Leaving no child behind

Nov. 02, 2013 @ 01:59 PM

Chapel Hill-Carrboro City Schools, year in and year out, is one of the most outstanding school districts in the state. Its students’ test scores are stratospheric, its graduates head off to top colleges and universities and the quality of the schools is a compelling factor in drawing families with school-age children to the towns.

If there has been a cloud over that performance in years past, it has been that the district has often been criticized for not doing enough for its socio-economically challenged students.  Indeed, educating the sons and daughters of successful, highly educated parents – a big demographic in Chapel Hill – is far easier than addressing children that come from homes with fewer resources and far less mental stimulation in the critical birth-to-age-5 years.

In recent years, the district has taken significant steps to address that issue, and a marker of their progress came when the district last month hosted the Minority Student Achievement Network conference at Northside Elementary School. Many other districts were eager to learn from the steps the Chapel Hill-Carrboro district has taken.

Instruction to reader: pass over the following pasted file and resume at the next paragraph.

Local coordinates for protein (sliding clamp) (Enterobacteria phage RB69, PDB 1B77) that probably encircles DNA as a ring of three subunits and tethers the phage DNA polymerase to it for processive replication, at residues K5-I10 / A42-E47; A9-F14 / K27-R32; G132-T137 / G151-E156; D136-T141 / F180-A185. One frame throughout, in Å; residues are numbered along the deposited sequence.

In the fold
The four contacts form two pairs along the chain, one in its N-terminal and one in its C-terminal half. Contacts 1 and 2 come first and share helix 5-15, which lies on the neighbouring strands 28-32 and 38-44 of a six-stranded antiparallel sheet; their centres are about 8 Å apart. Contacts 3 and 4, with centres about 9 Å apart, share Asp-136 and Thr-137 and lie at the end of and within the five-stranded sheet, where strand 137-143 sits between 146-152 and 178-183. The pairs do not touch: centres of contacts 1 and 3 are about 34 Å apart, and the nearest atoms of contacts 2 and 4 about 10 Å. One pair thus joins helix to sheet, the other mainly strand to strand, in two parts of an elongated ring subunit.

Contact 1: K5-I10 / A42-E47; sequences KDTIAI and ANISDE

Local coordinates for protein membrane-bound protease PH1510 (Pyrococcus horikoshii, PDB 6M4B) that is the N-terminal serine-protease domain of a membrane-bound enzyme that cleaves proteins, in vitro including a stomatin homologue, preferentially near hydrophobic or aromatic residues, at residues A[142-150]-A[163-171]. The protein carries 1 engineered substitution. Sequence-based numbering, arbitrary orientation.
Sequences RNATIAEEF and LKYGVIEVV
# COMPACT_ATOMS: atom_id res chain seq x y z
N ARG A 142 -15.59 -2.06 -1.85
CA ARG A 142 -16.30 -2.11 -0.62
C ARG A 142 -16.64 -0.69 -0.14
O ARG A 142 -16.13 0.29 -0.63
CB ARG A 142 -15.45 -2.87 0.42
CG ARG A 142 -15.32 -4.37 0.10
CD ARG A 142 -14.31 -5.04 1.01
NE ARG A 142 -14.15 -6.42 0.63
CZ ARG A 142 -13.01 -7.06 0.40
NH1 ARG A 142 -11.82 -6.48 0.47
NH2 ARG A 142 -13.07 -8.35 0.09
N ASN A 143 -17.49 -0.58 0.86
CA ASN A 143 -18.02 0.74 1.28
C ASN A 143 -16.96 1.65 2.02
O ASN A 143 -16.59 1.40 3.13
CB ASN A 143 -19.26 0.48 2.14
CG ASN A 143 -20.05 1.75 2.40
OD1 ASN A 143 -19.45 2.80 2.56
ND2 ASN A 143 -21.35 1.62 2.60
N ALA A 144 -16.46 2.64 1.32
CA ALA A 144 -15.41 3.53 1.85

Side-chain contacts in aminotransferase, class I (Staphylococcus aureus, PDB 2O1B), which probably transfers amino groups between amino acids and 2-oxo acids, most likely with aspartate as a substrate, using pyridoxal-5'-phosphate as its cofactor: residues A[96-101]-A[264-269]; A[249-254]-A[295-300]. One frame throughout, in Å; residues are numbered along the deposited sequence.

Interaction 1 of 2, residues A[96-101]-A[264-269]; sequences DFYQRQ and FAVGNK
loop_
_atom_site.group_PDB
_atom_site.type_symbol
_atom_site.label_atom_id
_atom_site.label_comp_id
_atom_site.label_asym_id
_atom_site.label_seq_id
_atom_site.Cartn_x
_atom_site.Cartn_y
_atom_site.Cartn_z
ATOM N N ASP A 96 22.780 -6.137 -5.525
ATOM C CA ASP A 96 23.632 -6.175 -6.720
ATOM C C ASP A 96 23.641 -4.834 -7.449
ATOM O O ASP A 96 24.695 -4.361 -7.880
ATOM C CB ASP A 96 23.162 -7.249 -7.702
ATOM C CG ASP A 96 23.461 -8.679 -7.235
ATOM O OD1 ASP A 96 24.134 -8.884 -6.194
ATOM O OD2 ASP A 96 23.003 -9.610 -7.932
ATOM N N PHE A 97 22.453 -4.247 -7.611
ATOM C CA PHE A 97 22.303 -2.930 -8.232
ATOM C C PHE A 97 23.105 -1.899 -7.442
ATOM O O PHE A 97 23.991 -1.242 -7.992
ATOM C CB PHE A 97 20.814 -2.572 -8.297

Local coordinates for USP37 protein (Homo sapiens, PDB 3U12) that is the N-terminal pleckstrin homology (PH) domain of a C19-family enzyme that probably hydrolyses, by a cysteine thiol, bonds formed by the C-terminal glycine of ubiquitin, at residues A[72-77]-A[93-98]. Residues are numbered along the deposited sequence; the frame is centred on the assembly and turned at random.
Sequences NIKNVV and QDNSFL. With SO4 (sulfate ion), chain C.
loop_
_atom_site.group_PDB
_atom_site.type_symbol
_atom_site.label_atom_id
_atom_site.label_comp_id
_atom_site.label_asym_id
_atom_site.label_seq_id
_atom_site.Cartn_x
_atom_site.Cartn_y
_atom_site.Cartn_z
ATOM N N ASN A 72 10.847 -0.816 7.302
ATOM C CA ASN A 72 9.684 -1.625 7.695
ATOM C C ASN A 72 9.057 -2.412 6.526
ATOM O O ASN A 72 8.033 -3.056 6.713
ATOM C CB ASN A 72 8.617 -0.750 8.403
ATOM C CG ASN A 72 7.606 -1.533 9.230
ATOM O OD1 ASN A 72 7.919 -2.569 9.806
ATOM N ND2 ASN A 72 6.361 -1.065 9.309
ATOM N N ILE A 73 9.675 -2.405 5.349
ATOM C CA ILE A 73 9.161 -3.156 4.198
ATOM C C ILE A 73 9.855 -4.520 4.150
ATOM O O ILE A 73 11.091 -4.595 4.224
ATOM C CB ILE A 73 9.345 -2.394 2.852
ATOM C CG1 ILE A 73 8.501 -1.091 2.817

As The Chapel Hill Herald’s Jamica Ashley reports on the front page of today’s edition, among the initiatives the district discussed at the conference was Student 6. In an innovative role reversal, student volunteers coach teachers on the best practices for dealing with minority students.  The number of teachers taking part in that program doubled this year, to 70, with 20 student trainers making up the “faculty” aided by master teachers.

“They call tell more about effective teaching than some professionals,” observed Craig Meyer, coordinator with the district’s Blue Ribbon Mentor-Advocate program.

“The students like being empowered and feel like they have stories and experiences to share that will help them and their peers,” said Teresa Bunner, an academic support specialist with the mentor-advocate program.

The program attracted the attention of conference participants.

“It’s a meaningful and impactful strategy in assisting students of color achieve their full potential,” Sue Zurvalec said of Student 6. She is superintendent of Farmington Public Schools in Farmington, Mich.

We suspect that everyone at the conference knows that there are no magic bullets to closing achievement gaps. It is a coordinated, refuse-to-lose concentration on a number of fronts that brings success.

But, as Chapel Hill-Carrboro schools realize, we really have no choice. Lifting every student to his or her potential, regardless of their background and home circumstances, is a moral duty. Moreover, in today’s information-driven, globally competitive economy, we have no choice.

We can afford to leave no child behind.